Exciting new industrial collaborations, spin-off companies, patents and (ongoing) clinical trials have emerged from or are built upon breakthroughs of the Human Brain Project. With the end of the project in sight, we look back on some highlights of the innovations that the HBP enabled or contributed to.
Patents for new drug candidates
The HBP-built digital infrastructure EBRAINS has allowed researchers to perform modelling and simulations on the molecular level. For example, HBP researcher Giulia Rossetti uses the EBRAINS and the Fenix infrastructure to investigate the efficacy of drug candidates to bind their targets and treat neurodegenerative diseases. She has successfully applied for patents on new drug candidates for central and nervous system (CNS) diseases. In addition, during the COVID-19 pandemic, she was part of a collaboration of several HBP partners called BRAVE, which used HBP’s modelling approaches to investigate the molecular mechanisms leading to long COVID, the effects of COVID on the brain and how inflammatory reactions in the brain can be averted.
"By combining the strengths of both state-of-the-art molecular simulation and data science approaches, we aim to expand the effectiveness of conventional methods of drug discovery and to open up new perspectives for successful applications in CNS drug discovery."
Giulia Rossetti. Group leader of Drug Design Hub for Digital Neuropharmacology, Forschungszentrum Jülich and RWTH Aachen.
Spin-off company SpiNNcloud develops brain-inspired AI
The brain-inspired supercomputer SpiNNcloud was selected as one of the first breakthrough innovations by Germany’s Federal Agency for Disruptive Innovation (SPRIN-D). The development of SpiNNcloud was made possible by research within the HBP on the SpiNNaker neuromorphic computing system. The next generation of SpiNNaker – SpiNNaker2 – was created by teams at TU Dresden and the University of Manchester, together with chipmaker GlobalFoundries and German chip design house Racyics. Commercialisation is already underway in the form of SpiNNcloud Systems GmbH, a spin-off of TU Dresden. SpiNNcloud Systems delivers solutions in brain-inspired AI, from small-scale edge nodes to the large-scale SpiNNcloud, composed of 70,000 SpiNNaker2 chips and thereby the largest platform for real-time AI worldwide. Industrial pilot projects with BMW, Infineon and others already use the new system. SpiNNcloud and SpiNNaker2 are advancing impactful AI models in computer vision, robotics, industry 4.0 and autonomous systems, where fast reaction times, low latency and energy efficiency are essential.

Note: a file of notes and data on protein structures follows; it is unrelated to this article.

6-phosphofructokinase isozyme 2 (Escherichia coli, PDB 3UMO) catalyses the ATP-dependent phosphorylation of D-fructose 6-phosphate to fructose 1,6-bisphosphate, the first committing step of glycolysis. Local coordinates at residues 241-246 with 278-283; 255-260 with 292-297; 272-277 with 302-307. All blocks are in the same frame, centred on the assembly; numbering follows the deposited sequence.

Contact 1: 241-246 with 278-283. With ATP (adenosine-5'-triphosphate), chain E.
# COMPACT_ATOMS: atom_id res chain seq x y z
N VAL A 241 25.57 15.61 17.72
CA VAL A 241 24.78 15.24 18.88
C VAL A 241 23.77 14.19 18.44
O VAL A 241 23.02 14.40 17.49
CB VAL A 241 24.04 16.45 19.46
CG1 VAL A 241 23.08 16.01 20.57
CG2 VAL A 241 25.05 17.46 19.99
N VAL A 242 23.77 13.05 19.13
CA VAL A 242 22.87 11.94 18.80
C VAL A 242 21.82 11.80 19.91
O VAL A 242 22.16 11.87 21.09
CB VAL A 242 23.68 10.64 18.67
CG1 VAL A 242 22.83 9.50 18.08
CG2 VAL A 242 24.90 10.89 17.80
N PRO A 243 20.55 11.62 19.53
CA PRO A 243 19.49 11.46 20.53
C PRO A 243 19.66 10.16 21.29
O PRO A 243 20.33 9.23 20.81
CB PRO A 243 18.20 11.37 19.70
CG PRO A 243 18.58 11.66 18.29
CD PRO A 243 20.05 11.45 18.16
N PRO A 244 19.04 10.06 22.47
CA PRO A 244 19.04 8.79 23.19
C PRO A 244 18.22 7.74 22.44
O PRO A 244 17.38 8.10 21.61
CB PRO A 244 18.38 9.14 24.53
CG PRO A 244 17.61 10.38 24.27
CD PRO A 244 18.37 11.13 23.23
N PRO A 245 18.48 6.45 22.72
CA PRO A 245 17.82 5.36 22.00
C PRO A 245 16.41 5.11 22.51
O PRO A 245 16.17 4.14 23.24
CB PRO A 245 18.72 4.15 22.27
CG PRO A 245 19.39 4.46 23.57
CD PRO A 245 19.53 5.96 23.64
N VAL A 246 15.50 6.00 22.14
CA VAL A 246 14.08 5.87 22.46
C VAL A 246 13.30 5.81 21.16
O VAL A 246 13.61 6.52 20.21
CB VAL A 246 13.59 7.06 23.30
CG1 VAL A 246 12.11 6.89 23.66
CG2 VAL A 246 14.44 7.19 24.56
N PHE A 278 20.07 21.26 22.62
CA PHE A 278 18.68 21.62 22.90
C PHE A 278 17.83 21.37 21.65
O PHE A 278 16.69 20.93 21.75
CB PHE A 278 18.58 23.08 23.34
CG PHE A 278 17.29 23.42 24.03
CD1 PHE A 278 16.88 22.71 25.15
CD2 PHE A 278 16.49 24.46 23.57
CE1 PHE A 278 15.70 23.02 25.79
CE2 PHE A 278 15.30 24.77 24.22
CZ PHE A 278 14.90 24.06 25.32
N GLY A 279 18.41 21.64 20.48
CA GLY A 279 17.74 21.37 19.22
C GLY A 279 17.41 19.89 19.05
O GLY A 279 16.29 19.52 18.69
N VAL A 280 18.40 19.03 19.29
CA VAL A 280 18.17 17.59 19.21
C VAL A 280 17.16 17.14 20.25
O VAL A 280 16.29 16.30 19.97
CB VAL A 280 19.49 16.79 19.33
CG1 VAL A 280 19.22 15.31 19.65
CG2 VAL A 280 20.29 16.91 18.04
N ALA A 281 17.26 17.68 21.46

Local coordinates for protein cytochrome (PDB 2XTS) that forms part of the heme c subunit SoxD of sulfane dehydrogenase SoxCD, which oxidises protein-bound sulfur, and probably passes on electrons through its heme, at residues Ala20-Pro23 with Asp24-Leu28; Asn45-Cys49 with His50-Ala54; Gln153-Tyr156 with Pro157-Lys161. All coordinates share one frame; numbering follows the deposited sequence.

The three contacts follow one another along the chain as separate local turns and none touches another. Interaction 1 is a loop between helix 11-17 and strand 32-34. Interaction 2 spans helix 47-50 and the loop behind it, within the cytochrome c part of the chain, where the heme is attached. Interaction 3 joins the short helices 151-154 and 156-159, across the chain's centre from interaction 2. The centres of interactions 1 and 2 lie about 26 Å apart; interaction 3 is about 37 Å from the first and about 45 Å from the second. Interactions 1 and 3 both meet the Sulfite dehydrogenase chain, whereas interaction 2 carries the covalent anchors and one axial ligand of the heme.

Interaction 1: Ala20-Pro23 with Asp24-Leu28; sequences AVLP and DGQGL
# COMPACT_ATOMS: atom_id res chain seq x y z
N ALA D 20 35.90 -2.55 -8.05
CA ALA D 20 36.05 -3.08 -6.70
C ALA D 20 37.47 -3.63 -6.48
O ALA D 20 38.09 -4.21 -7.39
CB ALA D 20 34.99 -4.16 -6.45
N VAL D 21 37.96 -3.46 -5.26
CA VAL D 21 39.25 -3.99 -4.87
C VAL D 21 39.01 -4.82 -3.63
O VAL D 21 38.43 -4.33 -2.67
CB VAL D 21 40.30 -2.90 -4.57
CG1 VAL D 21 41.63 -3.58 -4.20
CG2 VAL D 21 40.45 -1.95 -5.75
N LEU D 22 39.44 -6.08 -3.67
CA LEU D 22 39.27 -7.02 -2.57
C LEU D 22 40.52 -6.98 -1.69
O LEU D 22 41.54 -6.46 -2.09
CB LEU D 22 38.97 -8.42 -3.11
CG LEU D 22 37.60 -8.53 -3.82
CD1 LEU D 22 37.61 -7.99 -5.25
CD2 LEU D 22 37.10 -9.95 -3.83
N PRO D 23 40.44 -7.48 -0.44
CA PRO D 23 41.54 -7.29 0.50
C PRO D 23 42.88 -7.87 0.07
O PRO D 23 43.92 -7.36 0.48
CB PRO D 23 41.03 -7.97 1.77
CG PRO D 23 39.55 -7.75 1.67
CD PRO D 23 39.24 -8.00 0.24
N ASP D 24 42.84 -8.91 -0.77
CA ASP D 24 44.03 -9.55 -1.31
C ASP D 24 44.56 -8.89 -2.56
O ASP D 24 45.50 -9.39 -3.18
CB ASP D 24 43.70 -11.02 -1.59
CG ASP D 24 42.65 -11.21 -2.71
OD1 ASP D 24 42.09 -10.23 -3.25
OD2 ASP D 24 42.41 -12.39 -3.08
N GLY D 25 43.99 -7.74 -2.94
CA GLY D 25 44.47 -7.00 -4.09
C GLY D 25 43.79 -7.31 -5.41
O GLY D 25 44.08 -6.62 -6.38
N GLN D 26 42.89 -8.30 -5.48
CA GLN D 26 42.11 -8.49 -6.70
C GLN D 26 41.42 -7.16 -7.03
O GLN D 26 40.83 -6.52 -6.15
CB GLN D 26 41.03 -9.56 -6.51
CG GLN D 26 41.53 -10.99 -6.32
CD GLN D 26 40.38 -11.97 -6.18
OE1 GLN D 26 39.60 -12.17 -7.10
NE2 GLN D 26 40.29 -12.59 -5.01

“SpiNNaker2 is a paradigm shift for AI. It brings data processing close to sensors and redefines the traditional central server paradigm, which makes machine learning faster, better and way more efficient. As machine learning is just beginning to enter our daily lives in medical technology, autonomous driving and robotics, SPRIN-D is seeing huge potential that SpiNNaker2 will disrupt the way we use AI.”
Rafael Laguna de la Vera. Director of the German Federal Agency for Disruptive Innovation SPRIN-D.
Spin-off company VB-Tech develops virtual brain models
In 2022, SATT Sud-Est granted an exclusive worldwide license to the start-up VB-Tech for The Virtual Brain (TVB) technology developed by the INS (Institute of Systems Neurosciences) of Aix-Marseille University. The technology targets the treatment of brain pathologies and combines neuroscience, brain modelling and machine learning, which together have enabled a first clinical trial in epilepsy. Several patents were awarded for TVB applications. This use of computational modelling in the clinic has been pioneered by Viktor Jirsa within the HBP. With regard to the treatment of epilepsy, Jirsa co-created the Virtual Epileptic Patient (VEP), a virtual brain neuronal model which provides computer simulations of a patient’s seizures and helps to identify where in the brain the seizures are most likely generated. In 2021, Jirsa and his team won an HBP Innovation Award for this work. The award was handed out during the final HBP Summit 2023 in Marseille.
“The market potential of the Virtual Epileptic Patient is significant in a mid- and longer-term perspective.”
Viktor Jirsa. Director of Institut de Neurosciences des Systémes at Aix Marseille University, France.
Collaboration with Dassault Systèmes for epilepsy clinical Trial
The individual outcomes of surgeries in patients suffering from epileptic seizures can be hard to predict. The EPINOV collaboration has been working on improving epilepsy surgery through personalised brain modelling. The approach is currently being tested in a large-scale clinical trial in France. The collaboration involves industry partner Dassault Systèmes, the largest company for 3D experience in Europe. The clinical trial is expected to conclude in 2025. If successful, Dassault could provide the brain-modelling software as a product to clinics, with the aim of improving the outcomes of epilepsy surgery.
Innovation to detect levels of consciousness in coma patients